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NCJRS Abstract

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NCJ Number: 97807 Find in a Library
Title: Madness and Guilt
Journal: Australian and New Zealand Journal of Criminology  Volume:17  Issue:4  Dated:(December 1984)  Pages:239-266
Author(s): J Stone
Date Published: 1984
Page Count: 28
Format: Article
Language: English
Country: Australia
Annotation: Repercussions of the insanity defense for British law are discussed in terms of the trial and acquittal of John Hinckley.
Abstract: A discussion of the insanity defense focuses on the wording of the defense, the very fact of the special defense, the posttrial custodial control of the defendant, and the burden of proof in determining insanity. Sociolegal, moral, and philosophical issues associated with the defense are identified. It is noted that disillusion with the law increases when psychiatrists serve as agents of social control, reflecting and reinforcing current values by pronouncing as mentally ill those who deviate from the 'normal.' Questions are raised about whether the concept of criminal responsibility can continue without the criterion for determining whether the accused knew that what he was doing was wrong. Recent proposals linking degrees of sanity with degrees of guilt seem to focus on the shift from the special insanity defense to the general 'mens rea' component. It is concluded that the length of any custodial period for a defendant found not guilty by reason of insanity should not exceed the maximum length of incarceration set for the offense at issue. Any effective reform of the criminal law as to the insanity plea is believed likely to be far more complex than present law and less sentimental and less ambitious than the former predictive-therapeutic approaches of forensic psychiatry. A total of 25 notes are provided.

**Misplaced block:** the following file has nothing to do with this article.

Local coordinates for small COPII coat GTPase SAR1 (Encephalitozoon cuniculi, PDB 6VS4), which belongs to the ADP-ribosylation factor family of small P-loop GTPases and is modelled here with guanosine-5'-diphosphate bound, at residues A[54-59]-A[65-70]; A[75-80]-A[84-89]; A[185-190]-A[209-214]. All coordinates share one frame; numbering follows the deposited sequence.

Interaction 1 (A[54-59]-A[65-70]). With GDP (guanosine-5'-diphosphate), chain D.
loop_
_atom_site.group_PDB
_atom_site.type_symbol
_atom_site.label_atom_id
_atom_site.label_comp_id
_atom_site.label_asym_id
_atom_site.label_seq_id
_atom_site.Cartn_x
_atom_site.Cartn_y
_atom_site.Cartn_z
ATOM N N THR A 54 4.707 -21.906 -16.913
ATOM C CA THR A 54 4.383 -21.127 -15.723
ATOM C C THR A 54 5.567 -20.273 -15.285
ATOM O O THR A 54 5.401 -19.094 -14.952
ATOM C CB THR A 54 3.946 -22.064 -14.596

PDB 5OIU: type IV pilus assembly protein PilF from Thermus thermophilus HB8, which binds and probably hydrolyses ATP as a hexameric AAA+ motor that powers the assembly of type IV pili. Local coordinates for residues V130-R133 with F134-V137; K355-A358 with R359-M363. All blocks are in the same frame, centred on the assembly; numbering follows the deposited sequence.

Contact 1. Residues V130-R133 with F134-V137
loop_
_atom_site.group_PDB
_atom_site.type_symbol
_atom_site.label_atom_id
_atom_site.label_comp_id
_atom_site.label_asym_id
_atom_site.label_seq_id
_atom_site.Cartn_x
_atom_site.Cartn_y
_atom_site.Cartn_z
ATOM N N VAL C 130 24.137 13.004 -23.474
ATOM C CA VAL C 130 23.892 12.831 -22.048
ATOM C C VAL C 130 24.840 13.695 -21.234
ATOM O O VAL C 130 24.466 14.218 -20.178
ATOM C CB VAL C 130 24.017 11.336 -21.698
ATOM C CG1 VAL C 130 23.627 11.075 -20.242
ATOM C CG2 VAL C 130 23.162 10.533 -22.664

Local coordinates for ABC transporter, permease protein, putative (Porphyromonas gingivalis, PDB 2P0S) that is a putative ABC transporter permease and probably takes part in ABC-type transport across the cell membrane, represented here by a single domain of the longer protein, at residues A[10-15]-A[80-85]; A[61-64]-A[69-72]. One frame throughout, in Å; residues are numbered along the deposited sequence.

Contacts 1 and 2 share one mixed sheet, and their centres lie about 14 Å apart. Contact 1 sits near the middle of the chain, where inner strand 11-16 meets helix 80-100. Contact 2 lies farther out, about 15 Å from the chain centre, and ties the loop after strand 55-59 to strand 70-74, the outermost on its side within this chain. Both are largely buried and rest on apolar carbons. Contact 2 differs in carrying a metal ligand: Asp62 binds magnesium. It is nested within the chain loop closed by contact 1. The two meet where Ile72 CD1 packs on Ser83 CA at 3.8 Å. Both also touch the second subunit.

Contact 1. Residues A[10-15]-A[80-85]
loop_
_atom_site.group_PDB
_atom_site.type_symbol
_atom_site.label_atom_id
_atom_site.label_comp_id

Index Term(s): Criminal responsibility; Guilty but mentally ill; Insanity defense
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